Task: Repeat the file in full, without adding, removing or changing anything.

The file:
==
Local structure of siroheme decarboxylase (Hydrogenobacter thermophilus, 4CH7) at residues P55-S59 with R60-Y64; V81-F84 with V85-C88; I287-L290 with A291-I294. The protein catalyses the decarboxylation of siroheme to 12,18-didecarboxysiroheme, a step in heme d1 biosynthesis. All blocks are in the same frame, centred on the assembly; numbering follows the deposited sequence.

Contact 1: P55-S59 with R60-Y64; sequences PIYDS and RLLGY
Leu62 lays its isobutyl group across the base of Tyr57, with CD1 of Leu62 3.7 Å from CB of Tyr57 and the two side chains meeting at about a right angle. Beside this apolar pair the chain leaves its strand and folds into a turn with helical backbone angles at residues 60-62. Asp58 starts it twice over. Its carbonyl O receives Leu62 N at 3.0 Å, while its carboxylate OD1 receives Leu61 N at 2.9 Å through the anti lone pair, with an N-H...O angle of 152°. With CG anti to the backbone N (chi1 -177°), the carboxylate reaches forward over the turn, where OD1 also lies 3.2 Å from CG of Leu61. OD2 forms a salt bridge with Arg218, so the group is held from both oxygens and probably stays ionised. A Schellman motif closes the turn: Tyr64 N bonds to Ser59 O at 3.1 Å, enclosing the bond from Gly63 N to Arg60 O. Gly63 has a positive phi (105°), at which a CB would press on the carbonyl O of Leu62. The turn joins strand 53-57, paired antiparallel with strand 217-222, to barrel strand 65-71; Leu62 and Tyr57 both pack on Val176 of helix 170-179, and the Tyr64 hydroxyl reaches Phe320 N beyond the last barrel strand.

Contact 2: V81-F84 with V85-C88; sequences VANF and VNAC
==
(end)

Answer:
Local structure of siroheme decarboxylase (Hydrogenobacter thermophilus, 4CH7) at residues P55-S59 with R60-Y64; V81-F84 with V85-C88; I287-L290 with A291-I294. The protein catalyses the decarboxylation of siroheme to 12,18-didecarboxysiroheme, a step in heme d1 biosynthesis. All blocks are in the same frame, centred on the assembly; numbering follows the deposited sequence.

Contact 1: P55-S59 with R60-Y64; sequences PIYDS and RLLGY
Leu62 lays its isobutyl group across the base of Tyr57, with CD1 of Leu62 3.7 Å from CB of Tyr57 and the two side chains meeting at about a right angle. Beside this apolar pair the chain leaves its strand and folds into a turn with helical backbone angles at residues 60-62. Asp58 starts it twice over. Its carbonyl O receives Leu62 N at 3.0 Å, while its carboxylate OD1 receives Leu61 N at 2.9 Å through the anti lone pair, with an N-H...O angle of 152°. With CG anti to the backbone N (chi1 -177°), the carboxylate reaches forward over the turn, where OD1 also lies 3.2 Å from CG of Leu61. OD2 forms a salt bridge with Arg218, so the group is held from both oxygens and probably stays ionised. A Schellman motif closes the turn: Tyr64 N bonds to Ser59 O at 3.1 Å, enclosing the bond from Gly63 N to Arg60 O. Gly63 has a positive phi (105°), at which a CB would press on the carbonyl O of Leu62. The turn joins strand 53-57, paired antiparallel with strand 217-222, to barrel strand 65-71; Leu62 and Tyr57 both pack on Val176 of helix 170-179, and the Tyr64 hydroxyl reaches Phe320 N beyond the last barrel strand.

Contact 2: V81-F84 with V85-C88; sequences VANF and VNAC